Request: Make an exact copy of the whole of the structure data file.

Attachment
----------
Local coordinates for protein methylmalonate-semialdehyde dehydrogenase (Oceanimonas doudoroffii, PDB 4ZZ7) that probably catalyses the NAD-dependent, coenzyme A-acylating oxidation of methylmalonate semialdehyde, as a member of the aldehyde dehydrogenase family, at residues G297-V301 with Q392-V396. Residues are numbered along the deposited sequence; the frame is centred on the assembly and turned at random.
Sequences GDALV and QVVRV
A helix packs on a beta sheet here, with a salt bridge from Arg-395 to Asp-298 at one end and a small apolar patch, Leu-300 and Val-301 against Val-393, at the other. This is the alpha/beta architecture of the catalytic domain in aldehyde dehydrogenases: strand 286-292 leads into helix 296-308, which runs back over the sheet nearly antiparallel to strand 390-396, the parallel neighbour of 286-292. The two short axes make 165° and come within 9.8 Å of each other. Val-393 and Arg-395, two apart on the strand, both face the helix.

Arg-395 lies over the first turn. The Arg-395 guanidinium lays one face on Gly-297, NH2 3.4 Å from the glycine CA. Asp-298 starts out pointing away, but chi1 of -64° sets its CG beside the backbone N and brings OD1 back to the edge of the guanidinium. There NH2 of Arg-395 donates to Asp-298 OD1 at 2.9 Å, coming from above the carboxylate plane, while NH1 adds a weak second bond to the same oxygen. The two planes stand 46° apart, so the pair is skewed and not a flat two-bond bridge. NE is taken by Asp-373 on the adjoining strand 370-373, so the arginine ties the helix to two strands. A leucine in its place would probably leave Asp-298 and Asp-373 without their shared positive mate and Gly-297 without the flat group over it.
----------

Local coordinates for protein methylmalonate-semialdehyde dehydrogenase (Oceanimonas doudoroffii, PDB 4ZZ7) that probably catalyses the NAD-dependent, coenzyme A-acylating oxidation of methylmalonate semialdehyde, as a member of the aldehyde dehydrogenase family, at residues G297-V301 with Q392-V396. Residues are numbered along the deposited sequence; the frame is centred on the assembly and turned at random.
Sequences GDALV and QVVRV
A helix packs on a beta sheet here, with a salt bridge from Arg-395 to Asp-298 at one end and a small apolar patch, Leu-300 and Val-301 against Val-393, at the other. This is the alpha/beta architecture of the catalytic domain in aldehyde dehydrogenases: strand 286-292 leads into helix 296-308, which runs back over the sheet nearly antiparallel to strand 390-396, the parallel neighbour of 286-292. The two short axes make 165° and come within 9.8 Å of each other. Val-393 and Arg-395, two apart on the strand, both face the helix.

Arg-395 lies over the first turn. The Arg-395 guanidinium lays one face on Gly-297, NH2 3.4 Å from the glycine CA. Asp-298 starts out pointing away, but chi1 of -64° sets its CG beside the backbone N and brings OD1 back to the edge of the guanidinium. There NH2 of Arg-395 donates to Asp-298 OD1 at 2.9 Å, coming from above the carboxylate plane, while NH1 adds a weak second bond to the same oxygen. The two planes stand 46° apart, so the pair is skewed and not a flat two-bond bridge. NE is taken by Asp-373 on the adjoining strand 370-373, so the arginine ties the helix to two strands. A leucine in its place would probably leave Asp-298 and Asp-373 without their shared positive mate and Gly-297 without the flat group over it.